EPO Enlarged Board issues decision on surgical methods
8th March 2010
The European Patent Office has handed down its decision on Enlarged Board ofAppeal case G1/07. This decision relates to the interpretation of “methods for treatment of the human or animal body by surgery”. Such methods are excluded from patentability in Europe in order to allow medical professionals to treat their patients freely without fear of patent infringement.
This case stems from European patent application number 99918429.4, which relates to a method for magnetic resonance imaging of the pulmonary and/or cardiac vasculature, one embodiment of which involves the injection of 129Xe directly into the heart. This application was initially refused as it was considered that performing an injection directly into the heart constitutes a method of treatment by surgery and therefore excluded from patentability. An appeal against this decision (T992/03) was filed by the applicant.
The central issue of the appeal was the scope of the exclusion of methods of treatment by surgery from patentability, and in considering this issue the Technical Board of Appeal found that the previous interpretation of this exclusion had been inconsistent. The matter was therefore referred to the Enlarged Board of Appeal for clarification, in particular whether the exclusion applies only to methods that aim at maintaining the life and health of the subject.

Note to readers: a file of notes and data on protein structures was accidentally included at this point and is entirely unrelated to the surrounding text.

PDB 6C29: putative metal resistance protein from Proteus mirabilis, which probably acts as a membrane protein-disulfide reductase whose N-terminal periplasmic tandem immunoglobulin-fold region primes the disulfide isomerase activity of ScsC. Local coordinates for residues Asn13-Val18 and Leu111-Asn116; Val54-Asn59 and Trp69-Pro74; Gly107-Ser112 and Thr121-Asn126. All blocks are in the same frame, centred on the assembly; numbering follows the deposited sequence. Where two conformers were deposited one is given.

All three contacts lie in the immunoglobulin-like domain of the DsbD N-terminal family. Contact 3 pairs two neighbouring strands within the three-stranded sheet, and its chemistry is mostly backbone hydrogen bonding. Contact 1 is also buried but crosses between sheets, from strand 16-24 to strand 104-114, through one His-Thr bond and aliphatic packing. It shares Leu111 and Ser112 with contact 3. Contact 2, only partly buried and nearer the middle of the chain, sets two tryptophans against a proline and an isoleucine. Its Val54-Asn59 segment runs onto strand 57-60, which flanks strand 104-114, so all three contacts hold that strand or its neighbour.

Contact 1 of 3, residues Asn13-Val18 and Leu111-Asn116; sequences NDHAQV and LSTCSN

The Enlarged Board of Appeal eventually defined a method of treatment by surgery as a method in which “maintaining the life and health of the subject is important and which comprises or encompasses an invasive step representing a substantial physical intervention on the body which requires professional medical expertise to be carried out and which entails a substantial health risk even when carried out with the required professional care and expertise”. It was also concluded that the exclusion should apply to any method comprising or encompassing such a step.
This decision confirms that the exclusion of methods of treatment by surgery from patentability is not confined to surgical methods directly aimed at maintaining the life and health of the subject. This appears to broaden the scope of this exclusion to cover other methods encompassing an invasive step. However, the Enlarged Board of Appeal also confirmed that this exclusion may be avoided by disclaiming the offending subject matter, provided the disclaimer complies with the conditions laid down in previous decisions G1/03 and G2/03and the relevant requirements of the EPC.
8 March 2010